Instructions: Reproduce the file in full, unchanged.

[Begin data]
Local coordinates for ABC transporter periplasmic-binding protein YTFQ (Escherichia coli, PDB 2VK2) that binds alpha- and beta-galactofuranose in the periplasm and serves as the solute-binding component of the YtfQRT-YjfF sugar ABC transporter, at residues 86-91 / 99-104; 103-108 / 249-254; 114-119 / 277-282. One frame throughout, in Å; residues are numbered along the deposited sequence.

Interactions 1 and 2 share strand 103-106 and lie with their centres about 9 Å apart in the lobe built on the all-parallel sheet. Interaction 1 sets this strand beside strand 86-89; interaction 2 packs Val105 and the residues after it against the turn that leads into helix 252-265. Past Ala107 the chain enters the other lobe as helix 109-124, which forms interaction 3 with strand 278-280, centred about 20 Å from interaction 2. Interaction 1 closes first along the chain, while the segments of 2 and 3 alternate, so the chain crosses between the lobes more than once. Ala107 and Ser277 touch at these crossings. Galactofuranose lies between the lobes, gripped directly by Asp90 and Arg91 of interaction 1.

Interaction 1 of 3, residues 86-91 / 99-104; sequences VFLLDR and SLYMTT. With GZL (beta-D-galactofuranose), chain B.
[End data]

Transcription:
Local coordinates for ABC transporter periplasmic-binding protein YTFQ (Escherichia coli, PDB 2VK2) that binds alpha- and beta-galactofuranose in the periplasm and serves as the solute-binding component of the YtfQRT-YjfF sugar ABC transporter, at residues 86-91 / 99-104; 103-108 / 249-254; 114-119 / 277-282. One frame throughout, in Å; residues are numbered along the deposited sequence.

Interactions 1 and 2 share strand 103-106 and lie with their centres about 9 Å apart in the lobe built on the all-parallel sheet. Interaction 1 sets this strand beside strand 86-89; interaction 2 packs Val105 and the residues after it against the turn that leads into helix 252-265. Past Ala107 the chain enters the other lobe as helix 109-124, which forms interaction 3 with strand 278-280, centred about 20 Å from interaction 2. Interaction 1 closes first along the chain, while the segments of 2 and 3 alternate, so the chain crosses between the lobes more than once. Ala107 and Ser277 touch at these crossings. Galactofuranose lies between the lobes, gripped directly by Asp90 and Arg91 of interaction 1.

Interaction 1 of 3, residues 86-91 / 99-104; sequences VFLLDR and SLYMTT. With GZL (beta-D-galactofuranose), chain B.